Yours faithfully,
Kangayam R. Rangaswamy, Madison, US

Sir — The opening partnership of Virendra Sehwag and Sourav Ganguly did well, all through last year. So why did the Indian team management change the well-established batting order for the World Cup' The very first match against Holland showed the perils of changing the order — eight runs were scored in the first six overs. But even so we persisted with the changes in the second match against Australia, forgetting the importance of a good start in the first 15 overs.

Also, Sachin Tendulkar seems to have become more of an anchor nowadays, rather than a match-winner. He can fulfil this role even if he came in at three or four down.

Yours faithfully,
B.K. Chakrabarti, Ranchi

Sir — Since members of the Indian cricket team continue to get lucrative advertising assignments even if they play hopelessly, the main aim of most of them is to stay put in the team and make their millions. Performance comes a distant second. Cricketers should be banned from endorsing products. Further, the Board of Control for Cricket in India should not function as a commercial body; its management should pass into the hands of reputed players of unimpeacheable reputation.

Yours faithfully,
A.S. Mehta, Calcutta

Sir — As an expatriate living in Australia, I look forward to the Indian cricket team’s matches against Australia. Naturally, we support India and tell our new-found friends how skilful and professional the Indian cricket players are, only to be laughed at. After the recent pathetic efforts of the Indian side against Australia we can now see the reasons why the Australians have no respect for this side.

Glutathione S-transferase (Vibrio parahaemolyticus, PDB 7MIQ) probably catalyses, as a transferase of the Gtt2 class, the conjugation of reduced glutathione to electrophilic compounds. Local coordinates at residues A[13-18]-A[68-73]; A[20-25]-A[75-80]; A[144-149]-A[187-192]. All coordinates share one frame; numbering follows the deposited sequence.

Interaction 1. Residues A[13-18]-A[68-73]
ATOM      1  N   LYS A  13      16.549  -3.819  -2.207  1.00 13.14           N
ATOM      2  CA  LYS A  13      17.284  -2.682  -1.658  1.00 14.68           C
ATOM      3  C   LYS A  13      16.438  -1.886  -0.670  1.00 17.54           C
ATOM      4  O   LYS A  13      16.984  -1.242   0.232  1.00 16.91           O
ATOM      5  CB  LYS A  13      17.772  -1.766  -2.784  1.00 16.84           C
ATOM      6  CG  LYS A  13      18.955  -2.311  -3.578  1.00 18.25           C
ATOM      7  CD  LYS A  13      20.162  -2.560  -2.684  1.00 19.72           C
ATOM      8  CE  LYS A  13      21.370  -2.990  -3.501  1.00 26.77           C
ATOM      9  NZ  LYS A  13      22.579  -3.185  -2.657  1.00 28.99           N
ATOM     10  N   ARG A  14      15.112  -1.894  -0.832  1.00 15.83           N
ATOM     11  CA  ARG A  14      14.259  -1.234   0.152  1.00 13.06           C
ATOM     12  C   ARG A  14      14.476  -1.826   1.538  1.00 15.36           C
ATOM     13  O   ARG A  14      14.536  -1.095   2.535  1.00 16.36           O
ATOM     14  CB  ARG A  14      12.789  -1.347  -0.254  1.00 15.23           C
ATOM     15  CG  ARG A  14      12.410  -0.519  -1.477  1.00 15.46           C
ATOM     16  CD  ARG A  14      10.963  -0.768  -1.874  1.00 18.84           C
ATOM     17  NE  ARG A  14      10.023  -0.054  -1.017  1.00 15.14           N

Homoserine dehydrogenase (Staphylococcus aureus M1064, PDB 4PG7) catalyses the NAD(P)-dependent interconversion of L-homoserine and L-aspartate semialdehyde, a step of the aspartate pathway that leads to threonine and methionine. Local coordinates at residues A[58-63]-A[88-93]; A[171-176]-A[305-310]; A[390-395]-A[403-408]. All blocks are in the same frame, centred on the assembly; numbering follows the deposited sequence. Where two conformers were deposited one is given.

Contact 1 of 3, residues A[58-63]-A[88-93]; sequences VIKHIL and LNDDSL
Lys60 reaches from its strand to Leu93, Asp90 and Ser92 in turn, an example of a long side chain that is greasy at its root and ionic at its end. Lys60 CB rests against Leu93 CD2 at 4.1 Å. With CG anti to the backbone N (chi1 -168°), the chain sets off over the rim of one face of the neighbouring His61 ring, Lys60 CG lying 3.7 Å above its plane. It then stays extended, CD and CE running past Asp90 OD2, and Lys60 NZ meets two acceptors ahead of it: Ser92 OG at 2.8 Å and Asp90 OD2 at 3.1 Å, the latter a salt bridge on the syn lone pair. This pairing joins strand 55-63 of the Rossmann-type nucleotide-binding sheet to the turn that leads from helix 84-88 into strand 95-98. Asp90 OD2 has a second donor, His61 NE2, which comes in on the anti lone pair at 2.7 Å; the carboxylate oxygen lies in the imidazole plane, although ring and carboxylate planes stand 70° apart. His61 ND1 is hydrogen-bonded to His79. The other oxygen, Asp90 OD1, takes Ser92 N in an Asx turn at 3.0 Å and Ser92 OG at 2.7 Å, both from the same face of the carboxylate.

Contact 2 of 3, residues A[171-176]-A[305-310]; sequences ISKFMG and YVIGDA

The solution to this continued lack of performance is simple — replace all non-performers. The latter can then proceed to take on modelling or advertising careers and leave the hard task of playing good cricket to those who love the game and who love to win. Perhaps the BCCI can start with the Indian captain.

Yours faithfully,
Richard Saviel, Highgate, Australia

Sir — Look dispassionately at the Indian team’s recent performances — we lost to West Indies at home and again to the Kiwis in New Zealand, not scoring more than 200 in any match, and barely managing 204 against Holland! Even Bangladesh’s batting seems sturdier in comparison! They lost four wickets in the first over against Sri Lanka and then managed to almost equal India’s score against Australia!

Let’s face it — our team has a nonperforming captain who has failed with the bat in the last one-dayers. He is more adept at offering excuses for his failures and those of his team, than getting his footwork right. It’s time Sourav Ganguly took a break from the game. Getting into the “Super Six” seems a distant dream now.

Yours faithfully,
Rahul Dutt, Calcutta

Sir — Australia has been playing like the world champions they are. Now Sourav Ganguly can say that there is no disgrace in losing to such a team.

Yours faithfully,
Bijoy Menon, New Delhi

Sir — Losing and winning is part of any sport, provided we show some spirit. The Indian team seems to have none of it.

Yours faithfully,
Sharad Singh, Calcutta

Sir — The best punishment for the players would be to choke them of the supply of easy money by not buying their advertised products. It would make them work hard to get back their reputation for which they are appreciated by their millions of fans.

Yours faithfully,
Govind Das Dujari, Calcutta

Sir — Going by its current form, the Indian team’s performance during its England tour seems like a flash in a pan. With games against Pakistan, England and Zimbabwe to come, India has little hope for miracles.

Yours faithfully,
T.R. Anand, Calcutta

Sir — The Bangladesh-Sri Lanka qualifying match underlines the need for some sort of yardstick for countries participating in the World Cup. The yardstick could be anything — a total less than 150 runs perhaps' After all cricket has become so commercialized today that there is money not merely in winning but in also appearing in the World Cup.

Yours faithfully,
Mahesh Kapasi, New Delhi